independent

Sunday 20 April 2014

Saatchi accused of using trial to attack Nigella, court hears

Counsel of PA says she’s been caught in the “cross fire” between former couple

Nigella Lawson

Multi-millionaire Charles Saatchi has been accused of using the trial of his two former personal assistants, who live in west London, to attack his ex-wife Nigella Lawson.

Francesca Grillo, 35, and her sister Elisabetta, 41, are alleged to have spent £685,000 on credit cards belonging to the TV cook and her art dealer ex-husband, who were divorced in July.

Anthony Metzer QC, defence counsel for Elisabetta, said she had been caught up in the "cross-fire" between the former couple.

He asked the jury at Isleworth Crown Court, west London: "Could it be Mr Saatchi was using this as a way to attack Ms Lawson by proxy?

"By turning on one of her most trusted and loved people?"

He added: "As his relationship with Ms Lawson started to unravel and he lost control of her, he looked for a place to put his hurt and anger.

"The extravagant way Ms Lawson kept her family in his money was now a legitimate place for him to exert his feelings."

Mr Metzer asked why Mr Saatchi did not carry out a full investigation into all of his staff after the fraud allegations came to light.

"He knew Lisa (Elisabetta) was a soft underbelly for attacking Ms Lawson," he said.

She was "caught in collateral cross-fire" between Mr Saatchi and Ms Lawson, like the child of divorcing parents.

The sisters have told the court they saw evidence that Ms Lawson used drugs on a regular basis.

Francesca told the jury she would "frequently" find rolled-up banknotes with white powder on them in handbags belonging to the food writer. In her evidence to the court, Ms Lawson said she was not a regular drug user.

She said she used cocaine on only one occasion following the death of her first husband John Diamond, and also that she had taken it on a small number of occasions with him.

Mr Metzer asked if that was "credible", given the addictive nature of drugs.

He claimed Ms Lawson "carefully honed" her evidence and gave a "rehearsed speech".

He said: "In reality, what choice did she have? She faced compelling evidence from many sources of sustained drug use over the past 10 years."

Mr Metzer said Ms Lawson's evidence on her drug use should be taken "with caution".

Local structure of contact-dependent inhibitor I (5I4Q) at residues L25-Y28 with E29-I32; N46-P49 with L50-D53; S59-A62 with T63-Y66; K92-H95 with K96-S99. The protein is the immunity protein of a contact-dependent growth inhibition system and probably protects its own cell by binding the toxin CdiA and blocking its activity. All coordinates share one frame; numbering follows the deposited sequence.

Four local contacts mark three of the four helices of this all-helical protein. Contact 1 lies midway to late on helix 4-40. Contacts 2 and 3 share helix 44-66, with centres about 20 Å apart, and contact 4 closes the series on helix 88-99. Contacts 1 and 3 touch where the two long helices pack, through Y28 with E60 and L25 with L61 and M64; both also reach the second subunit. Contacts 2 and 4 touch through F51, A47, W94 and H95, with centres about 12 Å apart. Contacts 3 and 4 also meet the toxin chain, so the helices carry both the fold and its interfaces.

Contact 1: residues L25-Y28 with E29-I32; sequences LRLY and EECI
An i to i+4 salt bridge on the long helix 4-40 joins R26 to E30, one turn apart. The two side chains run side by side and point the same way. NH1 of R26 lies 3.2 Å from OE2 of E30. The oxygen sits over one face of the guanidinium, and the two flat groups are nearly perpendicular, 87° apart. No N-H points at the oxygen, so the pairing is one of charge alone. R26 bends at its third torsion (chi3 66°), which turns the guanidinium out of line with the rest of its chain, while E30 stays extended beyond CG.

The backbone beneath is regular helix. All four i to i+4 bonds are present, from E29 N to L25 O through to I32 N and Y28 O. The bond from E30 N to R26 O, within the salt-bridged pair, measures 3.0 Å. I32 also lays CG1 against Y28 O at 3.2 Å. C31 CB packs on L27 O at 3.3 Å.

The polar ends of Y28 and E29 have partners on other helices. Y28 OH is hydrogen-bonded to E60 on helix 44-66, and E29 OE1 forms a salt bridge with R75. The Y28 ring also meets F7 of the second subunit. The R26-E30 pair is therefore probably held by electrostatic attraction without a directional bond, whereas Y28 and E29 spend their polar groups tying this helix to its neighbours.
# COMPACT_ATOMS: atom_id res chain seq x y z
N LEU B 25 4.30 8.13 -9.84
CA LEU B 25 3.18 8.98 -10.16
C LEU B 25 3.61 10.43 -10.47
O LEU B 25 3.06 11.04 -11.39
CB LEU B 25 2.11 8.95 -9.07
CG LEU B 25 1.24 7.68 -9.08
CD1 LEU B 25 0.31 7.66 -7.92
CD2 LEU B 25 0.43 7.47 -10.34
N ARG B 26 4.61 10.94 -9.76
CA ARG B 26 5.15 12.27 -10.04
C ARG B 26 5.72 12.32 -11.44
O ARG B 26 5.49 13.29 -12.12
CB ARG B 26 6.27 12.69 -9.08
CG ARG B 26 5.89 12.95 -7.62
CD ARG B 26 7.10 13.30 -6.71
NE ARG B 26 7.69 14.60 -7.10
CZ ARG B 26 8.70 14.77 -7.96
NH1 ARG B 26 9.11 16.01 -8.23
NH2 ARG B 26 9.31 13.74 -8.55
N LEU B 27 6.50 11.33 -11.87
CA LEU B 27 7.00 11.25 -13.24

"It came from a woman who found herself between a rock and a hard place - excuse the pun," he said.

He said there was evidence that the drug use was a "guilty secret" that had been kept from Mr Saatchi and it was a "central plank" of the defence case.

This is because Ms Lawson was meant to take responsibility for spending on the credit cards and had failed to do so, or had given authorisation while under the influence of drugs, the court heard.

Mr Metzer told the jury: "Your verdict is inevitably going to be of significance to Ms Lawson and her public image."

The court was also told during Mr Metzer's closing speech: "This is a case with no winners. Not Mr Saatchi, not Ms Lawson and certainly not my client, who is alleged to have breached the trust placed in her by a family she loved and still loves."

The court heard the siblings are alleged to have bought designer clothes, shoes and luxury holidays on the cards.

The Grillos, of Kensington Gardens Square, Bayswater, west London, each deny a single count of committing fraud by using a company credit card for personal gain between January 1 2008 and December 31 last year.

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Elisabetta was a "confidante" of Ms Lawson, and she and her younger sister were the only people at her and Mr Saatchi's wedding, the court heard.

Mr Metzer said: "Would Lisa really return the love, kindness and closeness that she has felt for this family after 14 years by stealing from them in such an open and outlandish manner?

"Do you think Lisa has the sophistication and bottle to deceive Ms Lawson and Mr Saatchi, of whom she was so scared, for years, knowing that the expenditure would be scrutinised?"

Mr Metzer said his client had been "outcast" by her former boss.

He told them: "Ms Lawson spoke of herself as someone who was subject to 'intimate terrorism'.

"She has lived in fear of the man who inflicted this upon her.

"You may think that she is likely, for these reasons, to make poor decisions out of the apparent need to protect herself... with the result that my client has been outcast despite her repeated efforts to re- establish contact."

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